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Top 5 Elk Hunting Mistakes

Top 5 Elk Hunting Mistakes Made from a Guides Perspective

#1 Hitting the Snooze Button!

4:30am is a tough time for anyone to roll out of bed, much less, a hunter who can see their own breath and hasn’t had a good nights sleep in a couple days. Do not let these factors keep you tucked into your warm sleeping bag and cozy tent. You do not want to be the guy rolling up the mountain after every, single, elk on the mountain has chosen it's bedding area for the day. It will be like searching for a needle in a haystack… I would prefer to nap from 12:00pm-2:00pm any day rather than to miss the first light. I cannot tell you how many times I have caught a glimpse of an elk’s rump slipping into the timber while there's barely enough light to see through my optics. Elk are diurnal creatures who prefer to move at dusk and dawn especially into the gun seasons on public grounds. So, get up early and be the ready for elk moving along the mountain side before the rooster crows, who knows, during the early rifle you may just hear a lonesome bulge who leads you into an area overlooked.

#2 Scared of the Pack!

Coming from a hunter who has logged 15 years of hunting back East (Virginia), the words “pack out, de-boned, and gutless method” were all foreign words to me. If you couldn’t get the pickup to the animal, you borrowed a friend’s four-wheeler. This is not the case in the rugged, steep, Rockies. They call them the Rockies for a reason. The terrain is downright brutal and even the most trained athlete will find themselves sucking for air the first few days. However, this should not be an obstacle for the hunter. Elk hunting trips can take years to plan and part of the planning phase should weigh in and include physical training. I have rucked in the military during both deployments overseas and trained countless hours in the rouged mountains. But still, every year I find myself in sticky pack out situations and I rely on my physical strength to carry the load. Most of the time bulls during the rifle season are searching for these sanctuaries (sanctuaries=hell holes!). These places are areas you look at on a map and question if a person has ever touched foot on these hillsides. I’ve found for myself success usually coincides with tough pack outs on public land.

#3 Look in the Right Places!

This may sound original but I see hunters every time I head to the mountains searching for elk along human travel corridors and wide open spaces. Yes, you can catch elk using these areas but the odds are stacked against you tremendously. If you cannot see a beam of light coming through the canopy, and the only flat spot on the hill side is the upward side of a Douglas Fir, you may be searching the right areas. These 2/3 up the mountain north facing slopes hold elk for a few reason. Cover, difficulty to negotiate quietly, escape routes, and lack of human presence. I challenge you next time you’re struggling to find elk, try locating the gnarliest area within your glassing spot and hike up the mountain and check for elk sign and smell. I am willing to bet you will be amazed by the terrain these large animals prefer once the guns start cracking.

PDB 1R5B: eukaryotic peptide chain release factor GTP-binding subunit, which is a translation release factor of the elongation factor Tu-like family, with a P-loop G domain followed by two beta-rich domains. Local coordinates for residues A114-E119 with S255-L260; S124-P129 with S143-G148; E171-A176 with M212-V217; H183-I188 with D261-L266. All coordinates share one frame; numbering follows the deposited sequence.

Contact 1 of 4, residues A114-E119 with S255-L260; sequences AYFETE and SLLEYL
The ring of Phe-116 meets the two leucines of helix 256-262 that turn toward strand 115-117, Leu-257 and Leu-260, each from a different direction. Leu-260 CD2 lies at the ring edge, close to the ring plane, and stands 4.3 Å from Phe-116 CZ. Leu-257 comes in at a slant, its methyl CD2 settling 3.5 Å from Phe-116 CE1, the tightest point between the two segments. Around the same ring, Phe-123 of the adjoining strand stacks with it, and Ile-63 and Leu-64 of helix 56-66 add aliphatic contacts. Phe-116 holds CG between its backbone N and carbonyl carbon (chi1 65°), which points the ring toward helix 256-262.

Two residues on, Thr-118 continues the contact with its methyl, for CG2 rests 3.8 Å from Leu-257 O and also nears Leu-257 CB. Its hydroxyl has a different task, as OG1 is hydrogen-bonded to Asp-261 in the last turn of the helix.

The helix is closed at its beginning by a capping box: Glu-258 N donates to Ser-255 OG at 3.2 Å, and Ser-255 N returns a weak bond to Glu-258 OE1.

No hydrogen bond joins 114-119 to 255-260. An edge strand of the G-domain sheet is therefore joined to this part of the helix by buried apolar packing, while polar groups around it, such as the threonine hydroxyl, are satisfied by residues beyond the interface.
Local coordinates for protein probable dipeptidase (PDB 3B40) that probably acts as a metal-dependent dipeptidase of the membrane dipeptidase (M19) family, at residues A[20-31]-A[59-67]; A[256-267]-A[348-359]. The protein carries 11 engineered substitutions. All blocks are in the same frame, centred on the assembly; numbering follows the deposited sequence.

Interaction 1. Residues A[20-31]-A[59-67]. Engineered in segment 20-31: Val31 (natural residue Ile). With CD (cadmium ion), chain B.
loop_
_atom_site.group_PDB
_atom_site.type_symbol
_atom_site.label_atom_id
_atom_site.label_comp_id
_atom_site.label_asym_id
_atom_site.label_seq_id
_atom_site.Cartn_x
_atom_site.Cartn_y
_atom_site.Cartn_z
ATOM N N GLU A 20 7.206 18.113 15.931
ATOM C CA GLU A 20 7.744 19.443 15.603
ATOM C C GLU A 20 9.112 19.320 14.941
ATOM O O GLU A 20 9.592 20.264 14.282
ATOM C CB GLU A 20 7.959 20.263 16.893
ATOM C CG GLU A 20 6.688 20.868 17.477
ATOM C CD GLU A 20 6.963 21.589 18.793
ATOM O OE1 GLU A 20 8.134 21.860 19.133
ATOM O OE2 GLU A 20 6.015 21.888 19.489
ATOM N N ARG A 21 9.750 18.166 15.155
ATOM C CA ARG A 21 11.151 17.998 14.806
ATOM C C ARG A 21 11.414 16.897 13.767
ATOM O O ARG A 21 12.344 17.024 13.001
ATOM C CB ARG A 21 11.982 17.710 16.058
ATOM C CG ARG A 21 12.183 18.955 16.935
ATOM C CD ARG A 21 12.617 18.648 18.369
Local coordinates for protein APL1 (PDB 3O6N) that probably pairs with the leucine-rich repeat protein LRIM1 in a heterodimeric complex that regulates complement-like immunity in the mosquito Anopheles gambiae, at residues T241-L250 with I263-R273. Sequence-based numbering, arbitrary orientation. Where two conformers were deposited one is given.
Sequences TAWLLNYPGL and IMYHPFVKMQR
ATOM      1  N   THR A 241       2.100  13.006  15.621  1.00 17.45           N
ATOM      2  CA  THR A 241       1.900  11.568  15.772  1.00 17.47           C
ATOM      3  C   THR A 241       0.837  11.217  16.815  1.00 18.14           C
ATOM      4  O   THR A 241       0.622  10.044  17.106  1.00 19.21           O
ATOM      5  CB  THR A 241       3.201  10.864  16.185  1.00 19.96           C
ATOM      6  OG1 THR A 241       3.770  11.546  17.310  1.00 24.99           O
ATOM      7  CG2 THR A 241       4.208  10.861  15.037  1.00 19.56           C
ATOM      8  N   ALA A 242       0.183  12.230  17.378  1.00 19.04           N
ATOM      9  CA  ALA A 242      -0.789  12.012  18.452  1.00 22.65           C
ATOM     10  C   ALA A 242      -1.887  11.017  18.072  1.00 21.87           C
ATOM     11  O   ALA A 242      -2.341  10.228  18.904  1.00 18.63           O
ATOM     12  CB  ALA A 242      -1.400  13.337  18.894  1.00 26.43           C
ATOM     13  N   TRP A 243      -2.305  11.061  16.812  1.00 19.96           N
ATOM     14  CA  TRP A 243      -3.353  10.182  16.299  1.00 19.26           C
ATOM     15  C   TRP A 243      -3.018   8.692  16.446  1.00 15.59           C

#4 Get Off the Road!

The areas we hunt have countless roads and trails so this encourages hunters to claim the front seat of the UTV or ATV as their prime glassing point. I once heard a quote from a road hunter back east say, “The amount of miles you can cover are astronomical!”. Yes, this maybe the case if you are willing to be put behind bars or go home empty handed but we are here to kill elk and work harder than the guys running the roads. Glassing from roads can be beneficial, however, a lot of these elk do not want to be in an ear shots distance from a road and will use the topography to block out the sounds and sight. My best advice is to use the 4x4 roads to access trail heads and areas you have reason to believe elk inhabit, then let your legs carry you to the trophy.

#5 Throwing in the Towel and Eating Tag Soup!

Stay focused. Elk hunting is physically and mentally demanding. It's hard for hunters to keep focused after 3 or 4 days of straight hunting without any kind of success. Don't let yourself go into search mode for home or your list of things to do. Keep grinding & stay focused after the game you sought after. When a hunter leaves home he or she should have family and work issues resolved, don't let these thoughts ware & tear on your mind. This is your time, enjoy it. Countless hunters have given it their all to bring it all together on the last hour of the last day of the season. The money and effort getting here alone should keep you in the woods searching for the animal you intended on harvesting. The chances of success is as low as 5% in some units, why in the world would you want to cut a few days off and decrease the terrible odds in the first place?

~ Guide Running Bear~

Mountaineer Outfitters

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